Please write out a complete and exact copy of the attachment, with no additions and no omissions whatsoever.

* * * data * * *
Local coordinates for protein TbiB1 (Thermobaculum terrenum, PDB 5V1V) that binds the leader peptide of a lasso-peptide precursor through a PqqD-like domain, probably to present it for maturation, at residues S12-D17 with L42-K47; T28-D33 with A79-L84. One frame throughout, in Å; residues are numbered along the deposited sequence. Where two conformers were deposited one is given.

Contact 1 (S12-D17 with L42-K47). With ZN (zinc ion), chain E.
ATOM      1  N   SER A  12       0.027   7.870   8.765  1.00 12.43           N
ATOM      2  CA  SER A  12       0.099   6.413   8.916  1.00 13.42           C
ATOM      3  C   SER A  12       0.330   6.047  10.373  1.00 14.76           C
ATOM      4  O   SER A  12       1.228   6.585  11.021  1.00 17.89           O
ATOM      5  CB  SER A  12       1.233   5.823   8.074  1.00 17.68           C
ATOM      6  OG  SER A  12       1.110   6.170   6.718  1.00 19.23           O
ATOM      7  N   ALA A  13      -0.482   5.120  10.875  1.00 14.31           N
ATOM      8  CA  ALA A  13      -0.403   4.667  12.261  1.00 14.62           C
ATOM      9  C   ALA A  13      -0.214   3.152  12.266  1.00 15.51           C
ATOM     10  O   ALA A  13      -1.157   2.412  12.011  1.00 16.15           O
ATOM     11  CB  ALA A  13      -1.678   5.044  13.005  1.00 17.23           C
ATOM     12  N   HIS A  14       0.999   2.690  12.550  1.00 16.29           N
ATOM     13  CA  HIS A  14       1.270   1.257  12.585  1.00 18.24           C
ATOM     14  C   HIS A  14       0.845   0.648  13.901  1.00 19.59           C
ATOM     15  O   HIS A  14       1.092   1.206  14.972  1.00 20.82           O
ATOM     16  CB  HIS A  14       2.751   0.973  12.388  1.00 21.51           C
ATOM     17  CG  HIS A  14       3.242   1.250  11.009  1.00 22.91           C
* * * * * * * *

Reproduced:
Local coordinates for protein TbiB1 (Thermobaculum terrenum, PDB 5V1V) that binds the leader peptide of a lasso-peptide precursor through a PqqD-like domain, probably to present it for maturation, at residues S12-D17 with L42-K47; T28-D33 with A79-L84. One frame throughout, in Å; residues are numbered along the deposited sequence. Where two conformers were deposited one is given.

Contact 1 (S12-D17 with L42-K47). With ZN (zinc ion), chain E.
ATOM      1  N   SER A  12       0.027   7.870   8.765  1.00 12.43           N
ATOM      2  CA  SER A  12       0.099   6.413   8.916  1.00 13.42           C
ATOM      3  C   SER A  12       0.330   6.047  10.373  1.00 14.76           C
ATOM      4  O   SER A  12       1.228   6.585  11.021  1.00 17.89           O
ATOM      5  CB  SER A  12       1.233   5.823   8.074  1.00 17.68           C
ATOM      6  OG  SER A  12       1.110   6.170   6.718  1.00 19.23           O
ATOM      7  N   ALA A  13      -0.482   5.120  10.875  1.00 14.31           N
ATOM      8  CA  ALA A  13      -0.403   4.667  12.261  1.00 14.62           C
ATOM      9  C   ALA A  13      -0.214   3.152  12.266  1.00 15.51           C
ATOM     10  O   ALA A  13      -1.157   2.412  12.011  1.00 16.15           O
ATOM     11  CB  ALA A  13      -1.678   5.044  13.005  1.00 17.23           C
ATOM     12  N   HIS A  14       0.999   2.690  12.550  1.00 16.29           N
ATOM     13  CA  HIS A  14       1.270   1.257  12.585  1.00 18.24           C
ATOM     14  C   HIS A  14       0.845   0.648  13.901  1.00 19.59           C
ATOM     15  O   HIS A  14       1.092   1.206  14.972  1.00 20.82           O
ATOM     16  CB  HIS A  14       2.751   0.973  12.388  1.00 21.51           C
ATOM     17  CG  HIS A  14       3.242   1.250  11.009  1.00 22.91           C